We left the crowded alleys and streets behind as we walked down Buxton Street to the City Farm. It is home to many creatures including some delightful donkeys and goats. It was almost like being in the country as we walked along Allen Gardens but it was here that we saw amazing displays of some of the most impressive graffitti of the walk. There is so much to see in this vivid community area that it is worth a visit in its own right. We are very grateful to Chris and Daphne for sharing with us their deep knowledge and passion for the area and to Sylvia Whitehouse for this account of a wonderful morning.


Crystal Palace — October
: Before anything else, Crystal Palace Oct 2019many thanks are due to Tim Lund for a great visit of the park and for setting up the collaboration of Ellinor Michel who shared her expertise in the dinosaurs. How lucky this group was: it seems the heavy rains of the previous few days had stopped specially for our enjoyment of the park and its numerous attractions.

This is what Tim wrote about the visit: The rebuilding, at even greater scale, of Paxton’s revolutionary glass house for the Great Exhibition of 1851 at the top of Penge Common transformed this part of SE London. It became an instant destination, and one of the smartest areas of the imperial city. The fountains far exceeded Versailles, and at the far end a dinosaur lake, with contemporary interpretations of the living originals of the fossils challenging Victorian scientists, can be seen as the world’s first theme park. Before long the Crystal Palace struggled to break even, and since it burned down in 1936 the park has seen various attempts to find a new identity, such as the modernist National Sports Stadium in the 50s and 60s. Today it is maybe just another of London’s popular parks, somewhat reluctantly looked after by the London Borough of Bromley, but at almost any point in it there is history to be seen.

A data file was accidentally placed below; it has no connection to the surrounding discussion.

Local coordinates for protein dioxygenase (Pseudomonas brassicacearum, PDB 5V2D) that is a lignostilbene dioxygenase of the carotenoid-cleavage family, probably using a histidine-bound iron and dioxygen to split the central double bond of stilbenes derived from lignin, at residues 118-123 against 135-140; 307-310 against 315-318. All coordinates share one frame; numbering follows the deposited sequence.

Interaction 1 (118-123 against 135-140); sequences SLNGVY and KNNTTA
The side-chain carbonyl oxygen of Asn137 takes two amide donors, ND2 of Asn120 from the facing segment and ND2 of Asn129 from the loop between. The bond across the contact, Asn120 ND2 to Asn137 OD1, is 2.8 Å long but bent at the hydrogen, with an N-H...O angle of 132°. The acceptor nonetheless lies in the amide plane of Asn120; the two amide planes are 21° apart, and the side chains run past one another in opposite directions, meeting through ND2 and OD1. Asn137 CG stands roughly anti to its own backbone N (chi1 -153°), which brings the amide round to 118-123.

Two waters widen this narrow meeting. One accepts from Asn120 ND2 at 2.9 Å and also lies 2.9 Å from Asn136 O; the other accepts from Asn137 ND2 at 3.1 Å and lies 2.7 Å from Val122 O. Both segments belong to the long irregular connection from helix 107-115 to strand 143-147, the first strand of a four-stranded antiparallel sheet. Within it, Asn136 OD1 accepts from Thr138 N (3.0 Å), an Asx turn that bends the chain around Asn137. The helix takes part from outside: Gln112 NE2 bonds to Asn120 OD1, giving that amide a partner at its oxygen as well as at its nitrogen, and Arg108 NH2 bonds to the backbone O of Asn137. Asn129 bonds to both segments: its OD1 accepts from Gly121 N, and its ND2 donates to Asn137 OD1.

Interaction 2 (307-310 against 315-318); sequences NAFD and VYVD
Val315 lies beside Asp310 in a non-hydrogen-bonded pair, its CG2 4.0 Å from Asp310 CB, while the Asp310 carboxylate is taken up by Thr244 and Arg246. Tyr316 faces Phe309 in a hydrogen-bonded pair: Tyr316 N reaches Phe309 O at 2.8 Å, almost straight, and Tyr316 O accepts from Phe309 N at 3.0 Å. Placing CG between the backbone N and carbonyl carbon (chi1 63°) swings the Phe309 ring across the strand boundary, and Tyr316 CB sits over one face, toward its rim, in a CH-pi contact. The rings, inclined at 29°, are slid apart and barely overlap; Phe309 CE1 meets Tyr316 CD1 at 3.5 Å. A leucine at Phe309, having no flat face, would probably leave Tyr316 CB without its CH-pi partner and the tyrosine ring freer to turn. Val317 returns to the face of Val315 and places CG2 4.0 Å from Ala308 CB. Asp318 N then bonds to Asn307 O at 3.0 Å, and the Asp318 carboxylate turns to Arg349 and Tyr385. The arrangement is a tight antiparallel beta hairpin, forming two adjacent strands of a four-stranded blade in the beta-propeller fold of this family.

As your guide, I will be giving you a very personal tour, reflecting my own interests, not just the history and my volunteering activity in the park. These include its plants, and we will be joined by Ellinor Michel of the Natural History Museum, who has developed a ‘paleo-planting scheme’ for the dinosaur lake, including some Wollemi pines, a living fossil recently discovered in Australia. A circuit of the park will be about 4km, and quite up and down. You will arrive at one of the grand Victorian stations, and shown some remains of another. I am negotiating for special access to the Crystal Palace Museum, normally only open at weekends. You will pass by where W.G Grace once played cricket, FA Cup finals were played up to WW1, where Seb Coe raced, and of course the somewhat desolate expanses which were once the terraces of the Crystal Palace, joining some restored sphinxes to look out towards the North Downs.

Previous Visits
To see our archive for our previous visits have a look by following the links below.

For October 2018 to September 2019 look here.
For October 2017 to September 2018 look here.
For September 2016 to September 2017 look here.